2. A senator says Betsy DeVos' husband broke his promise to stop donating to political causes.
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L.A. school board member Ref Rodriguez, left, appears with his attorney, Daniel V. Nixon
L.A. school board member Ref Rodriguez, left, appears with his attorney, Daniel V. Nixon (Al Seib / Los Angeles Times)

When the New York state comptroller’s office recently audited a charter school in Rochester, N.Y., investigators found a number of troubling financial practices, including inadequate oversight.

One issue auditors noted was that the local school contracted out its financial management to the national charter network it was part of — and membership on the Rochester school’s board and the school network’s board overlapped.

Rochester’s PUC Achieve is the only school outside California in the 18-school Partnership to Uplift Communities charter school network cofounded by L.A. school board member Ref Rodriguez. Rodriguez and his PUC Schools co-founder Jacqueline Elliot were flagged for being on both of the boards.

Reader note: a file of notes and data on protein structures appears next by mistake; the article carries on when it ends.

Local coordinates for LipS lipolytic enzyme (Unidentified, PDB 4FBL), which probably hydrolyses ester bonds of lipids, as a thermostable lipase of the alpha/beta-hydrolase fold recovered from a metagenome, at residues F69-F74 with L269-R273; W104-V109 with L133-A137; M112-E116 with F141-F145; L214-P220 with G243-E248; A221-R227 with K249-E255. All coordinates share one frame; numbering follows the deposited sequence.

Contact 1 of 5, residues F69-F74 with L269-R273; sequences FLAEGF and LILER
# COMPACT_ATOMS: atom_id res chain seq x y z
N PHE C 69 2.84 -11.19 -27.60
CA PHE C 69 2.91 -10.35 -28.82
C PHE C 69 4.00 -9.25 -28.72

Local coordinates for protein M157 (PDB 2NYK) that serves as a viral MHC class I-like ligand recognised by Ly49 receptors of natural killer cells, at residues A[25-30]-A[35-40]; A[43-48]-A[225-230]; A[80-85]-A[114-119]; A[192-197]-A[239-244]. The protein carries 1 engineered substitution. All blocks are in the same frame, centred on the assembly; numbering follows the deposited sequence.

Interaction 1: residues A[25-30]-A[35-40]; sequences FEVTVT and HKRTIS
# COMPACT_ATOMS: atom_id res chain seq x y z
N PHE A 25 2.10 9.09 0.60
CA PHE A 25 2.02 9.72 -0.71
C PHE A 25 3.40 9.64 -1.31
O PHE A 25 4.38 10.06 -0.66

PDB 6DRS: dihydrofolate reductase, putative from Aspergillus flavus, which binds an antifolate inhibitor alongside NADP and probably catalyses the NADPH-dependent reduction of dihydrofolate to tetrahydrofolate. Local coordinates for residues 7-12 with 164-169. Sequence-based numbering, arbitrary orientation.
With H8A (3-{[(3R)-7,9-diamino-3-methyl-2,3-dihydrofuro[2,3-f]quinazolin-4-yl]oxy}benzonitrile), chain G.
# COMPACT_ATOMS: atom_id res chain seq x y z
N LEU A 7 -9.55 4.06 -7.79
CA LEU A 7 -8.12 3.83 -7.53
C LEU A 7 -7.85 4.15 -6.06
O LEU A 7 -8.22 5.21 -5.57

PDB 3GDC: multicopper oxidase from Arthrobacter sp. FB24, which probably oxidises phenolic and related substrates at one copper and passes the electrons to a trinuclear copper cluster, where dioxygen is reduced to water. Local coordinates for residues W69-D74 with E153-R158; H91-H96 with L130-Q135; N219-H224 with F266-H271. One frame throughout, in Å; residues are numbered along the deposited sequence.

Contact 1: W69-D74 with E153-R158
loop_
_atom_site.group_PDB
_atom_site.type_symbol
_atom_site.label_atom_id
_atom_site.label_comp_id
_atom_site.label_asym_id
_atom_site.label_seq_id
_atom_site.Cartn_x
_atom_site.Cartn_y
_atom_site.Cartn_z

• Higher Education
  • California State University
  • University of California
  • Community Colleges
Students head to class at Glendale Community College.
Students head to class at Glendale Community College. (Christina House / Los Angeles Times)

Most Californians think affordability is a big problem in public higher education, and many say the UC and Cal State systems and the state's community colleges should do more to ensure that all students have affordable housing options, according to an annual statewide survey released Thursday.

The majority of Californians surveyed by the Public Policy Institute of California gave the institutions high marks for quality, but more than three-quarters said they believed that students have to borrow too much to pay for a college degree and that college costs prevent qualified and motivated students from pursuing higher education.

“Many say the public higher education system is going in the wrong direction and needs to change, with concerns being raised about affordability, funding and spending,” said Mark Baldassare, president of the San Francisco-based nonpartisan institute.